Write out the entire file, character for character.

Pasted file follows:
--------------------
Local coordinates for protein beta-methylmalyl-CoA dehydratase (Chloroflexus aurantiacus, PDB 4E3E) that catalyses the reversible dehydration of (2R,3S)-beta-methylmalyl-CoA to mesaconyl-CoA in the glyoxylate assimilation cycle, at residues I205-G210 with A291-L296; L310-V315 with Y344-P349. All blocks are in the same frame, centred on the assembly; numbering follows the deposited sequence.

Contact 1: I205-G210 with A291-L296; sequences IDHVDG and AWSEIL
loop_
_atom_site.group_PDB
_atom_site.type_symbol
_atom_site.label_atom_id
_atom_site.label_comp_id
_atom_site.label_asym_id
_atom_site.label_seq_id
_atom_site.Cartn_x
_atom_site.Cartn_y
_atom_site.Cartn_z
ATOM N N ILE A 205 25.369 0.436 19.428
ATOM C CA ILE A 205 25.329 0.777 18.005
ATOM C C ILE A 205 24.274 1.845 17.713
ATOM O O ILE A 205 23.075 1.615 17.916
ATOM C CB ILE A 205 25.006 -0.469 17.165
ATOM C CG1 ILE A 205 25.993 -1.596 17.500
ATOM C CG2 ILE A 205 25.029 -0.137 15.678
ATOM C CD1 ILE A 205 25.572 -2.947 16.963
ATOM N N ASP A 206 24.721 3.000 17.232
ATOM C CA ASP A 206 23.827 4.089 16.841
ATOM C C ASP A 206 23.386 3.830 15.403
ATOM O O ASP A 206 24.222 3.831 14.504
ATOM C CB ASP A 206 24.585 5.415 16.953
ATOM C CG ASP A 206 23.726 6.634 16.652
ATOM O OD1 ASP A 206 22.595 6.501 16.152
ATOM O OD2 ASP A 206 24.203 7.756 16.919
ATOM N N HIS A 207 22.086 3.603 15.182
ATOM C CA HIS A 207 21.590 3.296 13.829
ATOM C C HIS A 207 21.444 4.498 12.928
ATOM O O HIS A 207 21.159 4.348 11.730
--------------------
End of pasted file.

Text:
Local coordinates for protein beta-methylmalyl-CoA dehydratase (Chloroflexus aurantiacus, PDB 4E3E) that catalyses the reversible dehydration of (2R,3S)-beta-methylmalyl-CoA to mesaconyl-CoA in the glyoxylate assimilation cycle, at residues I205-G210 with A291-L296; L310-V315 with Y344-P349. All blocks are in the same frame, centred on the assembly; numbering follows the deposited sequence.

Contact 1: I205-G210 with A291-L296; sequences IDHVDG and AWSEIL
loop_
_atom_site.group_PDB
_atom_site.type_symbol
_atom_site.label_atom_id
_atom_site.label_comp_id
_atom_site.label_asym_id
_atom_site.label_seq_id
_atom_site.Cartn_x
_atom_site.Cartn_y
_atom_site.Cartn_z
ATOM N N ILE A 205 25.369 0.436 19.428
ATOM C CA ILE A 205 25.329 0.777 18.005
ATOM C C ILE A 205 24.274 1.845 17.713
ATOM O O ILE A 205 23.075 1.615 17.916
ATOM C CB ILE A 205 25.006 -0.469 17.165
ATOM C CG1 ILE A 205 25.993 -1.596 17.500
ATOM C CG2 ILE A 205 25.029 -0.137 15.678
ATOM C CD1 ILE A 205 25.572 -2.947 16.963
ATOM N N ASP A 206 24.721 3.000 17.232
ATOM C CA ASP A 206 23.827 4.089 16.841
ATOM C C ASP A 206 23.386 3.830 15.403
ATOM O O ASP A 206 24.222 3.831 14.504
ATOM C CB ASP A 206 24.585 5.415 16.953
ATOM C CG ASP A 206 23.726 6.634 16.652
ATOM O OD1 ASP A 206 22.595 6.501 16.152
ATOM O OD2 ASP A 206 24.203 7.756 16.919
ATOM N N HIS A 207 22.086 3.603 15.182
ATOM C CA HIS A 207 21.590 3.296 13.829
ATOM C C HIS A 207 21.444 4.498 12.928
ATOM O O HIS A 207 21.159 4.348 11.730